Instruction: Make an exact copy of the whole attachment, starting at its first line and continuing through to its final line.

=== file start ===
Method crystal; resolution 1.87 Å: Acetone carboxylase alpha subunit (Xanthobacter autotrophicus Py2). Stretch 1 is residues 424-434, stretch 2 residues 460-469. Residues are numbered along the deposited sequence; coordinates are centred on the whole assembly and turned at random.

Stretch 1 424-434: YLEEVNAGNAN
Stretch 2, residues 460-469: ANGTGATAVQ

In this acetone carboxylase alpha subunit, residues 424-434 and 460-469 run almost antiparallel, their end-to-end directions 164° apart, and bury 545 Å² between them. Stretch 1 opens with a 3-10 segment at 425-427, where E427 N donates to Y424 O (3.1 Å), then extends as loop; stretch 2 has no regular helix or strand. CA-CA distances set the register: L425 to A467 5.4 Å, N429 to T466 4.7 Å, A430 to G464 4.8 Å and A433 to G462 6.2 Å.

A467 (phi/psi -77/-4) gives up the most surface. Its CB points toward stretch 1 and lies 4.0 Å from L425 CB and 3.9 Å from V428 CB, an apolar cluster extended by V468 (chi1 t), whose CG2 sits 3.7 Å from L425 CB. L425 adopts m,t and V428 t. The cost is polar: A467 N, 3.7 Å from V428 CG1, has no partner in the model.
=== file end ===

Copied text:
Method crystal; resolution 1.87 Å: Acetone carboxylase alpha subunit (Xanthobacter autotrophicus Py2). Stretch 1 is residues 424-434, stretch 2 residues 460-469. Residues are numbered along the deposited sequence; coordinates are centred on the whole assembly and turned at random.

Stretch 1 424-434: YLEEVNAGNAN
Stretch 2, residues 460-469: ANGTGATAVQ

In this acetone carboxylase alpha subunit, residues 424-434 and 460-469 run almost antiparallel, their end-to-end directions 164° apart, and bury 545 Å² between them. Stretch 1 opens with a 3-10 segment at 425-427, where E427 N donates to Y424 O (3.1 Å), then extends as loop; stretch 2 has no regular helix or strand. CA-CA distances set the register: L425 to A467 5.4 Å, N429 to T466 4.7 Å, A430 to G464 4.8 Å and A433 to G462 6.2 Å.

A467 (phi/psi -77/-4) gives up the most surface. Its CB points toward stretch 1 and lies 4.0 Å from L425 CB and 3.9 Å from V428 CB, an apolar cluster extended by V468 (chi1 t), whose CG2 sits 3.7 Å from L425 CB. L425 adopts m,t and V428 t. The cost is polar: A467 N, 3.7 Å from V428 CG1, has no partner in the model.